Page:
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"My Jewish Journey" furthers friendships

Members are taking a deep dive into life before Longboat.

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  • | 4:58 p.m. August 17, 2020
Executive director Isaac Azerad.
Executive director Isaac Azerad.
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Temple Beth Israel is the fourth stop on Marion Levine’s Jewish journey. Her friends and fellow temple members might not have known that if not for a digital gathering, sponsored by the temple on Fridays called "My Jewish Journey.'

In July, 37 of her temple peers joined Levine on Zoom to listen to her story, as told through experiences at each of the temples of which she's been a part. Her story begins in Boston and a temple in Brookline, wound through Massachusetts to Temple Beth Am and Temple Beth Torah and ends up at Temple Beth Israel on Longboat Key. 

“When I came to Longboat Key, I wanted to honor my mother’s wishes of living temple life, as it was so important to her in her later years,” Levine said. “I’m happy to say this is my last affiliation and the best. Temple Beth Israel equals home.”

It's the kind of conversation and storytelling that would ordinarily take place in person, before a service or after, or possibly during a temple function. But since the pandemic curtailed such gatherings, Temple Beth Israel executive director Isaac Azerad has been coordinating virtual meetings called My Jewish Journey, as a way for members to meet and get to know each other. 

“It’s sort of an organic outgrowth of the need to get together and to learn about each other in a more fundamental way, in a deeper way,” Azerad said. “And of course, the thread between all the stories is that they're all Jewish. I believe that there’s the need to get together in some fashion, you know. Isolation has brought us together on a Friday afternoon at five o'clock to listen to someone's story. I think this is really an unexpected benefit, let's say, of the pandemic.”

On a Friday night in July, Levine told of her childhood shabbat dinners and learning some of the words of kiddush songs incorrectly because of her father's thick German accent. She talked about her three children, the death of her first husband and her life as a widowed mother of three. 

Temple members heard her tell of business success, treating herself to a mink coat for a birthday and meeting the late Bernie Levine and their 27-year relationship that brought her to Longboat Key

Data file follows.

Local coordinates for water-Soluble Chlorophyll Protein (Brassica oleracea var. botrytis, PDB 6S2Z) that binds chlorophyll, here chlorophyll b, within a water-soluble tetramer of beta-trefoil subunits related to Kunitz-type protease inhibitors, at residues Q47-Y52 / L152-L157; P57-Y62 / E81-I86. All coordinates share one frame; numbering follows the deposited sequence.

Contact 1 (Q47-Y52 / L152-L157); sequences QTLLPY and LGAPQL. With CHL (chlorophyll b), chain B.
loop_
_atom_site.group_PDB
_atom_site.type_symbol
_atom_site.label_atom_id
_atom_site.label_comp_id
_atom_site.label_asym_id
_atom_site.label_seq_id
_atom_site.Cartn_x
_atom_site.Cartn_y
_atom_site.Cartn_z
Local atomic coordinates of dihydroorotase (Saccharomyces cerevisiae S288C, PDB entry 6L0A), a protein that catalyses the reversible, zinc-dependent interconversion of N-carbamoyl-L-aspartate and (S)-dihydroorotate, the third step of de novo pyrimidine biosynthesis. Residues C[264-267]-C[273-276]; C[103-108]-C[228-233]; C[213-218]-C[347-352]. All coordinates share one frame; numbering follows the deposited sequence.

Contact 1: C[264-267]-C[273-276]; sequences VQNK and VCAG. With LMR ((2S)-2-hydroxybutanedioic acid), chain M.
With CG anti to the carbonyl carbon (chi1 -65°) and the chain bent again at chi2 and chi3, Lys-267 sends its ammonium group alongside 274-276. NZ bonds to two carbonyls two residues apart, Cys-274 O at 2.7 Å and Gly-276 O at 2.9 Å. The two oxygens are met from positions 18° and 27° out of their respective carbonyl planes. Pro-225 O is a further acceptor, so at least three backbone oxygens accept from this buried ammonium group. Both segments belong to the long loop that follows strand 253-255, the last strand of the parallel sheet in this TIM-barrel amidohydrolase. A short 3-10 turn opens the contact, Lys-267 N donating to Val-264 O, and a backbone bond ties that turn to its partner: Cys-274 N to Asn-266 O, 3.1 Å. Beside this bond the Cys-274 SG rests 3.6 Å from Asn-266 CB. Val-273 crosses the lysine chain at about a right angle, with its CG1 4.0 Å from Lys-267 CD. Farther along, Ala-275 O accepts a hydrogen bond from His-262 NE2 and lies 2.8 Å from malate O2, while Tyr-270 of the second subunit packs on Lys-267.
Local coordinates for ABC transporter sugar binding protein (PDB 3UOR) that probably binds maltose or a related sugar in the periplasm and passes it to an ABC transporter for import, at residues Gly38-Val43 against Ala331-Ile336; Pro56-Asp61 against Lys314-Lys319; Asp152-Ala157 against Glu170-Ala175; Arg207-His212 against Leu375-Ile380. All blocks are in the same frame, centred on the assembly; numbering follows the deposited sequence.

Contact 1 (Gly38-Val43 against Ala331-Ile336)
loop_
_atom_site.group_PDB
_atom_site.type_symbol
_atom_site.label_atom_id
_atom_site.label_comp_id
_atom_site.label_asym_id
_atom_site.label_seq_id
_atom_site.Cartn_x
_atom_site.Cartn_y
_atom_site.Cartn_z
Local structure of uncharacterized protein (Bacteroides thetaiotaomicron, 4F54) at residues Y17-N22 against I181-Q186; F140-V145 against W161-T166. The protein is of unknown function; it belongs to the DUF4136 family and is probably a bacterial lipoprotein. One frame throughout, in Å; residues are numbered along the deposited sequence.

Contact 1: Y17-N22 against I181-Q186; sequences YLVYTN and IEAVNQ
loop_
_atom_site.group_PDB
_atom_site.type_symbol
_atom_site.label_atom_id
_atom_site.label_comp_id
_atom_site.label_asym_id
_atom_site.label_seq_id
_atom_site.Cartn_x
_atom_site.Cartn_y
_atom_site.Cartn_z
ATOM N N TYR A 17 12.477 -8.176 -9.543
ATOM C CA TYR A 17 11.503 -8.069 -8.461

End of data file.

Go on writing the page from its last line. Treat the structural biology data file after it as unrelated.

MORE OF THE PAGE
“Now you know my story,” Levine said. “It’s sad but it made me stronger. I’m a happy camper here on Longboat Key. I hope you know me better and understand me.”

"My Jewish Journey'' grew out of an appetite for temple members to learn more about each other.  Originally,  Azerad and the  temple front office came up with the idea for a cocktail hour before Friday shabbat, but the connection between members was still a bit fuzzy over the computer. 

“Someone came to me and said, ‘You know, at our age, people know who we are when we meet, but they don't know who we were in our previous lives. Wouldn’t it be a good idea if we could explore and concentrate on one individual per week?’” Azerad said. “And I said, ‘That's a great idea. Let's call it the Jewish Journey and let's get it started. So we started out seeking those who have what I thought was a unique story to tell. It turns out that everyone has a unique story to tell.” 

Azerad recruited a few “Temple famous” people to kick off the program, including former president Murray Blueglass, wife of Rabbi Sniderman, Corrine Sniderman and vice president Levine. It took a couple of weeks for the program to continue, Azerad noted, but once a few folks got rolling, more members volunteered their stories. 

“Some people are shy by nature even though they have an amazing story to tell,” Azerad said. 

The stories are far-ranging, a warm-hearted and tender reminder that there is no single path. As the stories continue to come in, the popularity had built, often reaching 40 people. After the speaker has told their story, the Zoom opens for discussion. Often, it’s less of a discussion and more an opportunity to thank the speaker and often to reminisce about common experiences or hometowns.

“I think it's going to continue,” Azerad said. “Because of its success, even when we go back to in person gatherings, I wonder if we can turn that into some sort of program based on the same concept, getting to know people more deeply. I don't know what that would look like. But I think this is going to teach us a lot of things to do by the time we're done.”









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